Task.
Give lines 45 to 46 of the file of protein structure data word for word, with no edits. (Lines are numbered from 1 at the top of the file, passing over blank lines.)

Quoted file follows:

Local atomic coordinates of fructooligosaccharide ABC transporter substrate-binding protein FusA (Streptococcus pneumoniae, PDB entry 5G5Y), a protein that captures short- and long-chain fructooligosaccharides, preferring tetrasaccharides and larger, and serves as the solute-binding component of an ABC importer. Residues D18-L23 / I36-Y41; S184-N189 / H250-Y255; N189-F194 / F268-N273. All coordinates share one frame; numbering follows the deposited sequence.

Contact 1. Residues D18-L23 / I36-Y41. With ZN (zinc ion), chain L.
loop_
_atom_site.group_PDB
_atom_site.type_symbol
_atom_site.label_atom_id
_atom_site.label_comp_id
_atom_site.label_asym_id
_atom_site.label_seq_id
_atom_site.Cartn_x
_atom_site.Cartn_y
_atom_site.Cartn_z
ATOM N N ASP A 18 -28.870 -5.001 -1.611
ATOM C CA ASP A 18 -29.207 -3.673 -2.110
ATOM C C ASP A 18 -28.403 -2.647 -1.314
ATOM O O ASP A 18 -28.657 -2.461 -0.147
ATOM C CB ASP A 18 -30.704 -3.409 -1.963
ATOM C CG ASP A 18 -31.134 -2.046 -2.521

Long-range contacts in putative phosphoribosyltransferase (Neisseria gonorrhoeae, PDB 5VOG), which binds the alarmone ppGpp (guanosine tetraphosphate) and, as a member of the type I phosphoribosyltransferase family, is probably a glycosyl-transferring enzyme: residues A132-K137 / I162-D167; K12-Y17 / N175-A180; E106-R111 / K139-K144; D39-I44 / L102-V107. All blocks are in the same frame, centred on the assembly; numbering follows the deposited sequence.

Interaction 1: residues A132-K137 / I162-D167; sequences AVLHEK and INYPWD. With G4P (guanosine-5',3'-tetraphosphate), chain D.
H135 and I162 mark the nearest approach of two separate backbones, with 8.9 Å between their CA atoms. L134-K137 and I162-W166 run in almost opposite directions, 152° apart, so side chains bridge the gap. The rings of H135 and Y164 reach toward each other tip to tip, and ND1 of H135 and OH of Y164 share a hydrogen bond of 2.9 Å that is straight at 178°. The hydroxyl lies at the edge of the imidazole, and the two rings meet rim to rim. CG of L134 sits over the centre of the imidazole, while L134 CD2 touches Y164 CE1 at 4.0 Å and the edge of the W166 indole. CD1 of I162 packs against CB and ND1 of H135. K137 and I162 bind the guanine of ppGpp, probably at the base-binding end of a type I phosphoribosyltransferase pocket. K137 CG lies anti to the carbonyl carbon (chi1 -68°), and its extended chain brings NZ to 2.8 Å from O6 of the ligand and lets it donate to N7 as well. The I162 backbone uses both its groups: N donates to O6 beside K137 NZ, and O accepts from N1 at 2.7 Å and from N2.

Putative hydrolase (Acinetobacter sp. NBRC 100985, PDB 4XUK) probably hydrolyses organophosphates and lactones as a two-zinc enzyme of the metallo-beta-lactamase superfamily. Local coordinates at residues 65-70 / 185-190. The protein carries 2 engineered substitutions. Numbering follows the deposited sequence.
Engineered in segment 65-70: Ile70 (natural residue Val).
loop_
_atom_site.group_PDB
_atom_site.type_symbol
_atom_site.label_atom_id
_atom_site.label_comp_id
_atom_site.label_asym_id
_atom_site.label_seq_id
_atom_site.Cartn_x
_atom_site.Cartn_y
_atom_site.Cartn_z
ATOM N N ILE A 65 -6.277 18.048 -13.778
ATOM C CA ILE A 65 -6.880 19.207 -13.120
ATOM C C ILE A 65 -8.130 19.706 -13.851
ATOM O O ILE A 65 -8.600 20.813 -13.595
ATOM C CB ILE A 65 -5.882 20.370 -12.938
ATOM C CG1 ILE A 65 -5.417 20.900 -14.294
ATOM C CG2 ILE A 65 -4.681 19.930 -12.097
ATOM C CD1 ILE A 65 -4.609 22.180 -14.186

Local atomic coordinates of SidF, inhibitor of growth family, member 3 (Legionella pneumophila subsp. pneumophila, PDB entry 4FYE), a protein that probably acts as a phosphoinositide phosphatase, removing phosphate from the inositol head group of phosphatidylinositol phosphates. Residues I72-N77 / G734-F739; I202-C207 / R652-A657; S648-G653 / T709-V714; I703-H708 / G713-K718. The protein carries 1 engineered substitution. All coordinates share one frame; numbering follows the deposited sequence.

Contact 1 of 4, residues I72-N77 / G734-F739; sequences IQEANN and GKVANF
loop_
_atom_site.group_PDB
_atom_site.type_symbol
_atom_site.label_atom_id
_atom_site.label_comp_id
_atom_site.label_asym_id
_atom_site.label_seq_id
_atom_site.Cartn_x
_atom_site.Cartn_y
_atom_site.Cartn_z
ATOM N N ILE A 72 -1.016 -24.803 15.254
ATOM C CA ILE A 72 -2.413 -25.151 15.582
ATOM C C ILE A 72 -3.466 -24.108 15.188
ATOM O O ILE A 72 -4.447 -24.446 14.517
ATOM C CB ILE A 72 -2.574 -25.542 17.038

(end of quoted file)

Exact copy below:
_atom_site.group_PDB
_atom_site.type_symbol